On any given day more than 1 billion users log in at least once to Facebook, making it the most popular social platform in the world.
Facebook’s remarketing efforts have come a long way since it introduced its Website Custom Audiences (WCA) tool at the start of 2014. The WCA tool allows advertisers to capture onsite user behaviour data and target those people with relevant ads on Facebook.
But the real breakthrough came with Facebook’s dynamic product ads. Used alongside the WPA tool, these ads help any business to promote relevant products to people who have visited its website or mobile app. For estate agents, we can now remarket to buyers or tenants with the exact properties they looked at on your website.
The advantages of DPAs include the ability to:
- Set up your campaigns once and continually reach people with the properties they looked at on your website, if they haven’t booked a viewing yet.
- Reach targets with adverts on any device they use, regardless of their original touch-point for your business.
While DPAs are favoured by ecommerce advertisers, they can greatly benefit businesses that do not rely on online sales, such as estate agents.
Here at Art Division, in one of our campaigns, we used Facebook remarketing to attract landlords who were looking for a property valuation. We managed to generate 20 enquiries for a £460 investment, which amounts to only £23 per enquiry.
We run several dynamic remarketing campaigns for clients, which not only increase the chance of conversion from a website visitor to a viewing request but also provide a point of difference when talking to potential vendors and landlords. So a remarketing campaign can help you increase your viewings AND attract more stock.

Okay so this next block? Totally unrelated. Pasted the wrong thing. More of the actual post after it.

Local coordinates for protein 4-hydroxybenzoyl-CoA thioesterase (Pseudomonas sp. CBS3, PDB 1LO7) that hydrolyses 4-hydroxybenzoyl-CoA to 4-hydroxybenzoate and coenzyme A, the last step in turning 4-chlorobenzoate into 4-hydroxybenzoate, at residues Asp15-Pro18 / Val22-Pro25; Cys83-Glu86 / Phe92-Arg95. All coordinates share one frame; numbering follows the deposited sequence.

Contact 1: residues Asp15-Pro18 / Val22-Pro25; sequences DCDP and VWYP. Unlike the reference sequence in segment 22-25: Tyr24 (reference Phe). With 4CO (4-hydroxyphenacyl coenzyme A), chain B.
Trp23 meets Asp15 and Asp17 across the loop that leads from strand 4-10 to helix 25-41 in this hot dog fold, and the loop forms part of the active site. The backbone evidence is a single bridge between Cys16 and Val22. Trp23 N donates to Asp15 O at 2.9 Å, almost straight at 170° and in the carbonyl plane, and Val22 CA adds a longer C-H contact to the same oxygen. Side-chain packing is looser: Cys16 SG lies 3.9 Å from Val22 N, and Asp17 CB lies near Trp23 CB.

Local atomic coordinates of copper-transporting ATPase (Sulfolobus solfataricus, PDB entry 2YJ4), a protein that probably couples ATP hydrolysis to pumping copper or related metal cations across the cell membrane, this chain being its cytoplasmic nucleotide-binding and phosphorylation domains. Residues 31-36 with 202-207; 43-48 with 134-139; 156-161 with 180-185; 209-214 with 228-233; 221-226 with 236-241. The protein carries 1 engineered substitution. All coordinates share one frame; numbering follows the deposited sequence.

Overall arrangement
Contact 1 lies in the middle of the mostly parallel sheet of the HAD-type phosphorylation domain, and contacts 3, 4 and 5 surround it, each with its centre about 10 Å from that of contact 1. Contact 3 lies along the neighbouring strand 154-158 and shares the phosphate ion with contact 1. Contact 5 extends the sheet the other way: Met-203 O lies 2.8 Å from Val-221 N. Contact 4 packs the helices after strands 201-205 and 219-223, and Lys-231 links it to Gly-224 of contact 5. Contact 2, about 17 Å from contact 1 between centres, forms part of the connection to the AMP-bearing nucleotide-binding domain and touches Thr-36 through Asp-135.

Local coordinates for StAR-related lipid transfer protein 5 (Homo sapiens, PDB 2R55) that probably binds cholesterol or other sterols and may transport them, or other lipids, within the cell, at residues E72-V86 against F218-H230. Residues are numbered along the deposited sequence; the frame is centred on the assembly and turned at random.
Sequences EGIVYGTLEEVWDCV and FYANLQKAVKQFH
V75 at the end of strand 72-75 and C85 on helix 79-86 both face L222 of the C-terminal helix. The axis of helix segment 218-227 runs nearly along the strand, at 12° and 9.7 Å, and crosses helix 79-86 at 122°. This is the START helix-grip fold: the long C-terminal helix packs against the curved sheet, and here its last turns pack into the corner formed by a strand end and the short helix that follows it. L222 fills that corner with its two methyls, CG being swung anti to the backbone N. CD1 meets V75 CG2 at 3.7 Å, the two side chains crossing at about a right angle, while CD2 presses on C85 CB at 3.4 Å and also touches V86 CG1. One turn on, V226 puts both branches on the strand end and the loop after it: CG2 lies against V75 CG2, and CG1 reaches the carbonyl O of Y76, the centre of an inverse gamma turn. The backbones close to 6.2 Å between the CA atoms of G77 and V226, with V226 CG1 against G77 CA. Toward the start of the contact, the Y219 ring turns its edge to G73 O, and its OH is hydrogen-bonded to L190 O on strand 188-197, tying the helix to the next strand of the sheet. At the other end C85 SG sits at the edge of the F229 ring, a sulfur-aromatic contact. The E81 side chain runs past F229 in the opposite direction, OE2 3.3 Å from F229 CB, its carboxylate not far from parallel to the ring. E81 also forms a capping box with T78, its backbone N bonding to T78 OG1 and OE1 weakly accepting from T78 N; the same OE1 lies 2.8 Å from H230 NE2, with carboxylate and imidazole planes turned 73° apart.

Remarketing and Google
Google AdWords remarketing enables sites to show targeted ads to users who have already visited their site. Past visitors will see these ads while they are browsing the web, watching YouTube videos or reading news sites, ensuring your brand remains familiar to them. This will entice visitors to come back for more.
Similar to Facebook, you can use this approach to encourage buyers, tenants, vendors or landlords to return to your website and take action, be it filling in a form or calling your office.
You can create different Google remarketing lists. For example, you can choose to go after people who have searched your properties for sale with ads, showing them the exact properties they have looked at and inviting them to book a viewing. Or you can go after vendors who have visited your sales-related pages with a banner inviting them to book a valuation.
Google remarketing also gives the impression that your business is bigger than it is and is proactive. This, in turn, helps to build trust and increases the chance of conversion. The beauty here is that your visitors will see your ads on sites they visit, even if those sites have nothing to do with property. The idea is to increase your touch points with each and every prospect, increasing your return visits and enquiries.